Take the 2-minute tour ×
Stack Overflow is a question and answer site for professional and enthusiast programmers. It's 100% free, no registration required.

I'm trying to create a pattern that would identify a money in a string. My expression so far is:


and my main problem is with the last part: [zl|zł|zlotych|złotych|pln|PLN], which should find one of the national notations for money value (sth like $ or usd or dollars) but I'm doing it wrong, since it also matches something like '108.1 z'.

Is it possible to change the last part, so that it would match only expressions that contain the whole expressions like 'zl', 'pln' and so on, and not single letters?

share|improve this question

3 Answers 3

up vote 2 down vote accepted

Yes, don't use [], which defines a character class, but instead use () to group your words.


As you had it written, [zl|zł|zlotych|złotych|pln|PLN], means "match any of the characters contained in the []", or the equivalent of: [zl|łotychpnPLN] (duplicates removed)

If you don't want the money symbol captured, then start the group with ?:, i.e.:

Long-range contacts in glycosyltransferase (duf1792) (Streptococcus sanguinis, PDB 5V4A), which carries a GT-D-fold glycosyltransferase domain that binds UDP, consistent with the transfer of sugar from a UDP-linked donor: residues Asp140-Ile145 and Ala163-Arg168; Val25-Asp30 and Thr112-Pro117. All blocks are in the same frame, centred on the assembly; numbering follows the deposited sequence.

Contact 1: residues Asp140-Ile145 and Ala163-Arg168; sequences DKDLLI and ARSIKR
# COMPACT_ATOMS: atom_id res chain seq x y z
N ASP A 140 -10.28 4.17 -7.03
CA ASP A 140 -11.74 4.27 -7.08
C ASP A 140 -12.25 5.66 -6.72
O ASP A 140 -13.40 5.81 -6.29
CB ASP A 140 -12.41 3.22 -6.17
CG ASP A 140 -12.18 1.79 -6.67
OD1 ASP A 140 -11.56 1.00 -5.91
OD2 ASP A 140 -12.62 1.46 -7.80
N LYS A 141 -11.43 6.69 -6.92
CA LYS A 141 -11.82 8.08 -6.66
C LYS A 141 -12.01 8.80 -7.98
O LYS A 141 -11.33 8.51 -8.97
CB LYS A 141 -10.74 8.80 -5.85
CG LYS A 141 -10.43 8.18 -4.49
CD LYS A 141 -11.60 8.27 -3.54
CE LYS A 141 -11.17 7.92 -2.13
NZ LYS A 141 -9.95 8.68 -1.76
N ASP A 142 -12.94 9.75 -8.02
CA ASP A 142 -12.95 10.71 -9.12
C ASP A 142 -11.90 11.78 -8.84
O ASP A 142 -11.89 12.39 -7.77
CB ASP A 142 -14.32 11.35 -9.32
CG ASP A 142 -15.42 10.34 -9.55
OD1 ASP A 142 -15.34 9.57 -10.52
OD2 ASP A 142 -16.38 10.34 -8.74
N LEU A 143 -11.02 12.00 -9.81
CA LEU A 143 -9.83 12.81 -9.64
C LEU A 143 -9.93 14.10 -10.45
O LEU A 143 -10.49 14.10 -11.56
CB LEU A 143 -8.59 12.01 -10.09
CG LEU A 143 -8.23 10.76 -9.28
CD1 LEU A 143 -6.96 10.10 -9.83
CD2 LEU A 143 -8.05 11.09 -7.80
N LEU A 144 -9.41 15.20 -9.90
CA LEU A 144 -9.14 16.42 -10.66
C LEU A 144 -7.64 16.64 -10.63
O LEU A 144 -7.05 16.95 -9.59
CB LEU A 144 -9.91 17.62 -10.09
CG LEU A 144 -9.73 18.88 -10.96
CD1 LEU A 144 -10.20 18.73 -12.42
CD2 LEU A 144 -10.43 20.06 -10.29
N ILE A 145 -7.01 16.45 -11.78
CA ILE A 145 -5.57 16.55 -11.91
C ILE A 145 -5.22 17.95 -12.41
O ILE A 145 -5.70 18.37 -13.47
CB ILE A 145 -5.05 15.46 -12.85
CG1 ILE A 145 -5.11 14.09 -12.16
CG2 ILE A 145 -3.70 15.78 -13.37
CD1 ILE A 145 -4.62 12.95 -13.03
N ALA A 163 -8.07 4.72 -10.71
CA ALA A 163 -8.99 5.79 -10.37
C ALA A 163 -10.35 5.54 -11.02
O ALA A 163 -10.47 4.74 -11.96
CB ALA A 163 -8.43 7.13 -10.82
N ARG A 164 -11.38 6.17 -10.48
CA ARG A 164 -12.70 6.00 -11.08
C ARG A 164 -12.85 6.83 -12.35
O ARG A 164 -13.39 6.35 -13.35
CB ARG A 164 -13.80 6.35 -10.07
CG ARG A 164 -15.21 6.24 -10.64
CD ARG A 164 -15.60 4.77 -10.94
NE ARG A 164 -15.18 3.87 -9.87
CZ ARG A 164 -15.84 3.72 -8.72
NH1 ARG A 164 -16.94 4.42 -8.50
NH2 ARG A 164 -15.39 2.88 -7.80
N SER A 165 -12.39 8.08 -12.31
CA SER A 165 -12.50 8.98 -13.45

share|improve this answer
seems to work just, fine, thanks! –  matt99 Jul 12 '11 at 12:48

Use parentheses (which delimit groups) rather than square brackets (which delimit character classes) around that last group.

As a matter of style, use ? instead of {0,1}.

share|improve this answer
Thank you for the links - those were helpful! –  Kenny Mar 5 at 20:28

You have a few problems here. First off, inside [] characters are taken as literals, so the first two [] blocks should be [.,\s].

Next (as the other answers say), the last [] block needs to be a group, not a character class, so replace the [] with ().

Finally, at the end you can replace {0, 1} with ?. It won't make a difference, but it's neater.

The regex should look like this:


For the future, for regex questions it's really helpful if you post a typical input string and desired match along with your question!

share|improve this answer

Your Answer


By posting your answer, you agree to the privacy policy and terms of service.

Not the answer you're looking for? Browse other questions tagged or ask your own question.